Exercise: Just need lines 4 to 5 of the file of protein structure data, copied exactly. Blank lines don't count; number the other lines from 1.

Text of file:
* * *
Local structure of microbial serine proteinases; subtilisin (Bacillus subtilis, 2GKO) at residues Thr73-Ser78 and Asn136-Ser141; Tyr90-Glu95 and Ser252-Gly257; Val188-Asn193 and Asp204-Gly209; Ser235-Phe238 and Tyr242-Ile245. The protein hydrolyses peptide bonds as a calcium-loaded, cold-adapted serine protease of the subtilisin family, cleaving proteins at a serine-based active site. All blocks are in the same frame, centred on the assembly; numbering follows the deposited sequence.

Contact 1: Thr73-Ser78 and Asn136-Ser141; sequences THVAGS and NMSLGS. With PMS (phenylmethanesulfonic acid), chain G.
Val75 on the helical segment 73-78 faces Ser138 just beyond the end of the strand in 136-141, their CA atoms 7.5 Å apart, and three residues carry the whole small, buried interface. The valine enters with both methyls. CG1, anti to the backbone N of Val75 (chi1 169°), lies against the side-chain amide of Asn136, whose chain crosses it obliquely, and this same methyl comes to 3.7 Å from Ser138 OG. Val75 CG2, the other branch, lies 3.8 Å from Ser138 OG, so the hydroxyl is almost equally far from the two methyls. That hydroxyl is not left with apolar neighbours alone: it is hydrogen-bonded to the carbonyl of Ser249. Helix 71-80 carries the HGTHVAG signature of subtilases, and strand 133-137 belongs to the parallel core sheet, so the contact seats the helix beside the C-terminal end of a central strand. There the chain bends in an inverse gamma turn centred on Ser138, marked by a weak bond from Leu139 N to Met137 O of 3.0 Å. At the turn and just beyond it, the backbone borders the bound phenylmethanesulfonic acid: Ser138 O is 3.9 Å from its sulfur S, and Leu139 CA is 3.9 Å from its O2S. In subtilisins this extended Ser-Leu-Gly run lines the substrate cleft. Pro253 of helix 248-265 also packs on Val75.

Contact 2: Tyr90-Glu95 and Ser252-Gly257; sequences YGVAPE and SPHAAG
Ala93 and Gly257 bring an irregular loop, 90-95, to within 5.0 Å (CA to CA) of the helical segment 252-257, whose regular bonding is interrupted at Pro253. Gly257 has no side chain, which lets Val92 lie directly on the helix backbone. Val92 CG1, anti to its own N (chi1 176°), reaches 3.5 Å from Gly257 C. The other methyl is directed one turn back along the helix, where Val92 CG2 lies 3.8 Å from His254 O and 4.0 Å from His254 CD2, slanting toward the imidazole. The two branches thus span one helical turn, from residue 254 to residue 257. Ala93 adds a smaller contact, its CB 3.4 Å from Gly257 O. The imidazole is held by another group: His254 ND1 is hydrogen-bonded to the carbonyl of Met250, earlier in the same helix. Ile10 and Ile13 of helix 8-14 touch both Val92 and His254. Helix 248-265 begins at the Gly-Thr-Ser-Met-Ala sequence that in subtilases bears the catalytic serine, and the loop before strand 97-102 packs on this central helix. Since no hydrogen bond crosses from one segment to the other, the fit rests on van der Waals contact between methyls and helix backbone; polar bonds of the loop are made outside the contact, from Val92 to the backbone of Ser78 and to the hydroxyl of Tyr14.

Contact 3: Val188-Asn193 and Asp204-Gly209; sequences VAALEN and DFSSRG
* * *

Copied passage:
Contact 2: Tyr90-Glu95 and Ser252-Gly257; sequences YGVAPE and SPHAAG
Ala93 and Gly257 bring an irregular loop, 90-95, to within 5.0 Å (CA to CA) of the helical segment 252-257, whose regular bonding is interrupted at Pro253. Gly257 has no side chain, which lets Val92 lie directly on the helix backbone. Val92 CG1, anti to its own N (chi1 176°), reaches 3.5 Å from Gly257 C. The other methyl is directed one turn back along the helix, where Val92 CG2 lies 3.8 Å from His254 O and 4.0 Å from His254 CD2, slanting toward the imidazole. The two branches thus span one helical turn, from residue 254 to residue 257. Ala93 adds a smaller contact, its CB 3.4 Å from Gly257 O. The imidazole is held by another group: His254 ND1 is hydrogen-bonded to the carbonyl of Met250, earlier in the same helix. Ile10 and Ile13 of helix 8-14 touch both Val92 and His254. Helix 248-265 begins at the Gly-Thr-Ser-Met-Ala sequence that in subtilases bears the catalytic serine, and the loop before strand 97-102 packs on this central helix. Since no hydrogen bond crosses from one segment to the other, the fit rests on van der Waals contact between methyls and helix backbone; polar bonds of the loop are made outside the contact, from Val92 to the backbone of Ser78 and to the hydroxyl of Tyr14.